In the diagnosis of primary spinal cord tumours, magnetic resonance imaging (MRI) has replaced myelography and computerised tomography (CT) as the investigation of choice. This is because contrast-enhanced MRI with gadolinium (Gd-DTPA) is significantly more sensitive in detecting multiple lesions as it shows up soft tissue in greater detail (Box 2).
An MRI scan of the entire brain and spinal cord (cranio-spinal axis) should be undertaken to rule out tumour spread. Low-grade ependymomas and astrocytomas generally remain localised (Lindstadt, 1998). However, high-grade ependymomas and astrocytomas can spread via the subarachnoid cerebrospinal fluid throughout the craniospinal axis.
Being able to differentiate reliably between astrocytomas and ependymomas is not always possible with MRI, but to the experienced neuro-radiologist the presence of haemorrhage may suggest ependymoma. Ependymomas are generally better defined than astrocytomas with MRI as they tend to expand the cord and commonly enhance with contrast (Britton and Evanson, 2000).
Tumours can erode into blood vessels, giving rise to leakage of contrast agents, and this is seen as enhancement on scans. The main value of neuro-radiological investigations is that they allow assessment of the actual site of the tumour and assist in determining the neurosurgical approach; that is, whether it is to improve symptoms or to provide histological diagnosis (Britton, 1998).
During oncological management, MRI scans are vital for monitoring the response of the tumour to radiotherapy and/or chemotherapy as well as for detecting tumour recurrence.
Treatment options - Surgery
Surgery is generally the first treatment option for patients with primary spinal cord tumours because it allows the cord to be decompressed, thus relieving the symptoms of spinal cord compression (Addison and Shah, 1988).
The surgeon will locate the tumour and remove as much as possible, at the same time obtaining tissue for histological diagnosis. As primary cord tumours are tumours of the cord itself, complete surgical excision may be very difficult (Box 3).
Before surgery, the surgeon will discuss with the patient the potential risks of the procedure, such as infection, worsening of existing deficits and, in some instances, the possibility of death.
Other complications may include transient deterioration of the patient’s neurological condition, which can last from a few days to months, loss of proprioception (joint position sense), the development or progression of kyphoscoliosis (curvature of the spine) and cerebrospinal fluid leaks (Marmor and Goskalan, 2002).
Minimising deficits and other treatment complications is paramount in order to maintain the patient’s well- being and promote ongoing rehabilitation.
The educational and supportive role of neurosurgical nurses should not be underestimated. Patients are often frightened and may have major concerns regarding loss of mobility, and sexual, urinary and bowel function.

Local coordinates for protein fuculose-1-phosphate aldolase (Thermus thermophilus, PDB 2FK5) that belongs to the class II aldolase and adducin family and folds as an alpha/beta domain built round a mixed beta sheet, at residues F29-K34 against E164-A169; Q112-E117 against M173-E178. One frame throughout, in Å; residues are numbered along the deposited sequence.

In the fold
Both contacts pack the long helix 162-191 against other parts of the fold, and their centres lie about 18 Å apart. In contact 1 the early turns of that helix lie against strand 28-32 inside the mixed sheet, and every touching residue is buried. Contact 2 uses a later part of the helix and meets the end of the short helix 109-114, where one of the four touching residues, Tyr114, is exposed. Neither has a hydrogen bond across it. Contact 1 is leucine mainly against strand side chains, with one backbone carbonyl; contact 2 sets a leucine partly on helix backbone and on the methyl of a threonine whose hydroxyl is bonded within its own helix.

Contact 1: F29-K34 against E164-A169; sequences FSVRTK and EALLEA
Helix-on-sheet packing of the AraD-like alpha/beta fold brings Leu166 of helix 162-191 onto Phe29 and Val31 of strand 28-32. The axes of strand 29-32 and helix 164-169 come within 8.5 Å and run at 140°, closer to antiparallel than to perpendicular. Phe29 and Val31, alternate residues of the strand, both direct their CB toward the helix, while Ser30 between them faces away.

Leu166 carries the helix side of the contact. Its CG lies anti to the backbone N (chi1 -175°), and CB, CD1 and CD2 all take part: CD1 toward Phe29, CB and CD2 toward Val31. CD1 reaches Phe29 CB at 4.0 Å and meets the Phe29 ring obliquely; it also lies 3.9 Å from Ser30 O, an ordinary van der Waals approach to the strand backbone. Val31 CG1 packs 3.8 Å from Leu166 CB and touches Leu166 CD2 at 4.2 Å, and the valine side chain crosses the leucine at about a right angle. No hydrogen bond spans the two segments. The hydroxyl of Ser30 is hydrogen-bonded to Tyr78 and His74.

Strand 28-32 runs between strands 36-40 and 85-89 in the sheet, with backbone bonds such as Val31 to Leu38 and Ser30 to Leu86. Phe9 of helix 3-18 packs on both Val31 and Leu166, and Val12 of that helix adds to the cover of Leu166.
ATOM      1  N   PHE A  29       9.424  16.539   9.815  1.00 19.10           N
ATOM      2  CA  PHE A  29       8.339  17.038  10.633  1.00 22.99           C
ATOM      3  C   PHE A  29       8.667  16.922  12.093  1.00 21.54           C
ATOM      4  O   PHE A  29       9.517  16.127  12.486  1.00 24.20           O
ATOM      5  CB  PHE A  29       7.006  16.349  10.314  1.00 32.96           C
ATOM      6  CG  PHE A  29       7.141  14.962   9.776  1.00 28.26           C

They may worry about loss of independence and control and fear having to rely on others for intimate care such as bowel and urinary management (Guerrero, 2003). Neurosurgical nurses play a major role in reducing anxiety for patients and their families as well as in providing pre and postsurgical education and care.
The expert neurosurgical nurse can often anticipate a patient’s needs and adapt care pathways and education programmes in ways that may promote better recovery and ongoing rehabilitation. For example, giving adequate and timely information may allow the patient to make more informed decisions and feel more in control of the situation.
Primary spinal cord tumours can be large and extensive, and after microscopic surgical excision, tumour remnants may still be present. If there is a concern about residual microscopic disease, most surgeons will refer patients to an oncologist for postoperative external beam radiotherapy (teletherapy) (teletherapy refers to the projection through space of X-rays or gamma rays by machines).
In general, postoperative radiotherapy is not indicated in patients with low-grade ependymomas if the tumour has been totally removed. A ‘watch and wait’ approach is often used by the surgeon and/or oncologist with regular spinal MRI to identify further evidence of disease, leading either to further surgery or radiotherapy should the tumour recur (Box 4).
Some studies (McLaughlin et al, 1998; Jyothirmayi et al, 1997; Huddard et al, 1993) recommend postoperative radiotherapy in the treatment of low-grade astrocytoma regardless of the degree of surgical excision. Others (Lindstadt, 1998; Innocenzi et al, 1997; Brotchi et al, 1992) advocate a ‘watch and wait’ policy as used in patients with low-grade ependymomas.
There appears to be no debate about the postsurgical management of patients with high-grade gliomas of the spinal cord. In general, these tumours are treated with radiotherapy, although there is no clinical evidence of its efficacy (Marmor and Goskalan, 2002).